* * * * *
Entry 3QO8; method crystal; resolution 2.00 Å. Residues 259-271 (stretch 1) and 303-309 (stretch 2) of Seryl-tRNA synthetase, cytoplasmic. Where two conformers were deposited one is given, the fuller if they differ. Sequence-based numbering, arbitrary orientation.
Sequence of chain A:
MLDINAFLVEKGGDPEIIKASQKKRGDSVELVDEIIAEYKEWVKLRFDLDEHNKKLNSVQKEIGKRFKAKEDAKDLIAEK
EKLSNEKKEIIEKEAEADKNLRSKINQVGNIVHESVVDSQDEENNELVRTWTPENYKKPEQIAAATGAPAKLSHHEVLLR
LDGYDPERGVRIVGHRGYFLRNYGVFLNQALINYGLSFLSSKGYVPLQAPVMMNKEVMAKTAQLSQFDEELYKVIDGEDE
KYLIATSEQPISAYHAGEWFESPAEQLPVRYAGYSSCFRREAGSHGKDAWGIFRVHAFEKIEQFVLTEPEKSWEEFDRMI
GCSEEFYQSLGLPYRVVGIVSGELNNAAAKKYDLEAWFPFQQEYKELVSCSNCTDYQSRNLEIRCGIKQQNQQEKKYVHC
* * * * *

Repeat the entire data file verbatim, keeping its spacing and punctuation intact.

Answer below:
Entry 3QO8; method crystal; resolution 2.00 Å. Residues 259-271 (stretch 1) and 303-309 (stretch 2) of Seryl-tRNA synthetase, cytoplasmic. Where two conformers were deposited one is given, the fuller if they differ. Sequence-based numbering, arbitrary orientation.
Sequence of chain A:
MLDINAFLVEKGGDPEIIKASQKKRGDSVELVDEIIAEYKEWVKLRFDLDEHNKKLNSVQKEIGKRFKAKEDAKDLIAEK
EKLSNEKKEIIEKEAEADKNLRSKINQVGNIVHESVVDSQDEENNELVRTWTPENYKKPEQIAAATGAPAKLSHHEVLLR
LDGYDPERGVRIVGHRGYFLRNYGVFLNQALINYGLSFLSSKGYVPLQAPVMMNKEVMAKTAQLSQFDEELYKVIDGEDE
KYLIATSEQPISAYHAGEWFESPAEQLPVRYAGYSSCFRREAGSHGKDAWGIFRVHAFEKIEQFVLTEPEKSWEEFDRMI
GCSEEFYQSLGLPYRVVGIVSGELNNAAAKKYDLEAWFPFQQEYKELVSCSNCTDYQSRNLEIRCGIKQQNQQEKKYVHC